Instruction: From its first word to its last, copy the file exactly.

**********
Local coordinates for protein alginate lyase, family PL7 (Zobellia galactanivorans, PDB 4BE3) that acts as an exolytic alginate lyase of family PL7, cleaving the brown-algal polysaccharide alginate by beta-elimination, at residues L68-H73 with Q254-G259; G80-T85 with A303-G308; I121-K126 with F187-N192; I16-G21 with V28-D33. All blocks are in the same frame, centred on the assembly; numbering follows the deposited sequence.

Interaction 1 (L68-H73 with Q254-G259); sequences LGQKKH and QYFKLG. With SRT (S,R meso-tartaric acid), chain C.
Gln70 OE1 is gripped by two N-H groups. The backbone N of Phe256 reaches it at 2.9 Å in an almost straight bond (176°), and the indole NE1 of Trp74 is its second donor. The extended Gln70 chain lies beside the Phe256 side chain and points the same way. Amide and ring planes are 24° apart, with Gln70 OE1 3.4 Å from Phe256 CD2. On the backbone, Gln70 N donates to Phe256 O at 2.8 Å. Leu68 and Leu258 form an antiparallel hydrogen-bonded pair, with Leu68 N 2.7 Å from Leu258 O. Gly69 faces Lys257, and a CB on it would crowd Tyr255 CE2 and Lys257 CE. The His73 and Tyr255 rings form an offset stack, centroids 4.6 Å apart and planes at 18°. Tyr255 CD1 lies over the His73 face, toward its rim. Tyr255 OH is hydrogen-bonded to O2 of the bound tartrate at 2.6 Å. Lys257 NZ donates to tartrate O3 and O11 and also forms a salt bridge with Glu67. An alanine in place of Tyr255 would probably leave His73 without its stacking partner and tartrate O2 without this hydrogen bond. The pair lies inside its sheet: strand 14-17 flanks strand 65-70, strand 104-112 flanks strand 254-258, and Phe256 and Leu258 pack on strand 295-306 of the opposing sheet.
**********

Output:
Local coordinates for protein alginate lyase, family PL7 (Zobellia galactanivorans, PDB 4BE3) that acts as an exolytic alginate lyase of family PL7, cleaving the brown-algal polysaccharide alginate by beta-elimination, at residues L68-H73 with Q254-G259; G80-T85 with A303-G308; I121-K126 with F187-N192; I16-G21 with V28-D33. All blocks are in the same frame, centred on the assembly; numbering follows the deposited sequence.

Interaction 1 (L68-H73 with Q254-G259); sequences LGQKKH and QYFKLG. With SRT (S,R meso-tartaric acid), chain C.
Gln70 OE1 is gripped by two N-H groups. The backbone N of Phe256 reaches it at 2.9 Å in an almost straight bond (176°), and the indole NE1 of Trp74 is its second donor. The extended Gln70 chain lies beside the Phe256 side chain and points the same way. Amide and ring planes are 24° apart, with Gln70 OE1 3.4 Å from Phe256 CD2. On the backbone, Gln70 N donates to Phe256 O at 2.8 Å. Leu68 and Leu258 form an antiparallel hydrogen-bonded pair, with Leu68 N 2.7 Å from Leu258 O. Gly69 faces Lys257, and a CB on it would crowd Tyr255 CE2 and Lys257 CE. The His73 and Tyr255 rings form an offset stack, centroids 4.6 Å apart and planes at 18°. Tyr255 CD1 lies over the His73 face, toward its rim. Tyr255 OH is hydrogen-bonded to O2 of the bound tartrate at 2.6 Å. Lys257 NZ donates to tartrate O3 and O11 and also forms a salt bridge with Glu67. An alanine in place of Tyr255 would probably leave His73 without its stacking partner and tartrate O2 without this hydrogen bond. The pair lies inside its sheet: strand 14-17 flanks strand 65-70, strand 104-112 flanks strand 254-258, and Phe256 and Leu258 pack on strand 295-306 of the opposing sheet.